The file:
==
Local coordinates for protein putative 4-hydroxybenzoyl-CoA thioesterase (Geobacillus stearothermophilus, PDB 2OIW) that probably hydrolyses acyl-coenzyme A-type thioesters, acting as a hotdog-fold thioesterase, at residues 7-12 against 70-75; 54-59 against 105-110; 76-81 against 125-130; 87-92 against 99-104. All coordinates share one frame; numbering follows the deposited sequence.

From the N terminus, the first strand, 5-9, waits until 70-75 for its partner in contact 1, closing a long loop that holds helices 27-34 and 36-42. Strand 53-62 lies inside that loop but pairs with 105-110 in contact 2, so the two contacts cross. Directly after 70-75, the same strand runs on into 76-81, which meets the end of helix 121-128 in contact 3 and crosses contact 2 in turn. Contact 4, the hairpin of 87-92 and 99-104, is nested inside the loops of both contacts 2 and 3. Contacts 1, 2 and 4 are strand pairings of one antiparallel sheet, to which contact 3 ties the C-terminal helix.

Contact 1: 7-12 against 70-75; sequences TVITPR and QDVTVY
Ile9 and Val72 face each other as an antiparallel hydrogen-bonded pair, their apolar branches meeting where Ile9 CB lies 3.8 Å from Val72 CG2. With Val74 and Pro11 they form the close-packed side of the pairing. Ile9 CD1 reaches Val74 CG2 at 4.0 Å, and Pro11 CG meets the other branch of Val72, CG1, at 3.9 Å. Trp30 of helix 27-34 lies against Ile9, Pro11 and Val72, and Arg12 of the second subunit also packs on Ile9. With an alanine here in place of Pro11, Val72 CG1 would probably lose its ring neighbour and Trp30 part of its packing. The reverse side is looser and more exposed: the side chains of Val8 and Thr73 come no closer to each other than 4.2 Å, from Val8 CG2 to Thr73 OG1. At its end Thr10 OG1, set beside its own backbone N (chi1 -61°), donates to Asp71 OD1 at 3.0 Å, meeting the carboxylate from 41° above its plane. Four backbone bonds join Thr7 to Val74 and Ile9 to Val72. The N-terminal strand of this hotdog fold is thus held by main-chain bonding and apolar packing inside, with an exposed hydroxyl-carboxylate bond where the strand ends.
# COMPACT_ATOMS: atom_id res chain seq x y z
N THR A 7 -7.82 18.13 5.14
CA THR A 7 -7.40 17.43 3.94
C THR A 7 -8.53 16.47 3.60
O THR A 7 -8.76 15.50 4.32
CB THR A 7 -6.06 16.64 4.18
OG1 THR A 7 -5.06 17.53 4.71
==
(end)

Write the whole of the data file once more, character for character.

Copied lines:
Local coordinates for protein putative 4-hydroxybenzoyl-CoA thioesterase (Geobacillus stearothermophilus, PDB 2OIW) that probably hydrolyses acyl-coenzyme A-type thioesters, acting as a hotdog-fold thioesterase, at residues 7-12 against 70-75; 54-59 against 105-110; 76-81 against 125-130; 87-92 against 99-104. All coordinates share one frame; numbering follows the deposited sequence.

From the N terminus, the first strand, 5-9, waits until 70-75 for its partner in contact 1, closing a long loop that holds helices 27-34 and 36-42. Strand 53-62 lies inside that loop but pairs with 105-110 in contact 2, so the two contacts cross. Directly after 70-75, the same strand runs on into 76-81, which meets the end of helix 121-128 in contact 3 and crosses contact 2 in turn. Contact 4, the hairpin of 87-92 and 99-104, is nested inside the loops of both contacts 2 and 3. Contacts 1, 2 and 4 are strand pairings of one antiparallel sheet, to which contact 3 ties the C-terminal helix.

Contact 1: 7-12 against 70-75; sequences TVITPR and QDVTVY
Ile9 and Val72 face each other as an antiparallel hydrogen-bonded pair, their apolar branches meeting where Ile9 CB lies 3.8 Å from Val72 CG2. With Val74 and Pro11 they form the close-packed side of the pairing. Ile9 CD1 reaches Val74 CG2 at 4.0 Å, and Pro11 CG meets the other branch of Val72, CG1, at 3.9 Å. Trp30 of helix 27-34 lies against Ile9, Pro11 and Val72, and Arg12 of the second subunit also packs on Ile9. With an alanine here in place of Pro11, Val72 CG1 would probably lose its ring neighbour and Trp30 part of its packing. The reverse side is looser and more exposed: the side chains of Val8 and Thr73 come no closer to each other than 4.2 Å, from Val8 CG2 to Thr73 OG1. At its end Thr10 OG1, set beside its own backbone N (chi1 -61°), donates to Asp71 OD1 at 3.0 Å, meeting the carboxylate from 41° above its plane. Four backbone bonds join Thr7 to Val74 and Ile9 to Val72. The N-terminal strand of this hotdog fold is thus held by main-chain bonding and apolar packing inside, with an exposed hydroxyl-carboxylate bond where the strand ends.
# COMPACT_ATOMS: atom_id res chain seq x y z
N THR A 7 -7.82 18.13 5.14
CA THR A 7 -7.40 17.43 3.94
C THR A 7 -8.53 16.47 3.60
O THR A 7 -8.76 15.50 4.32
CB THR A 7 -6.06 16.64 4.18
OG1 THR A 7 -5.06 17.53 4.71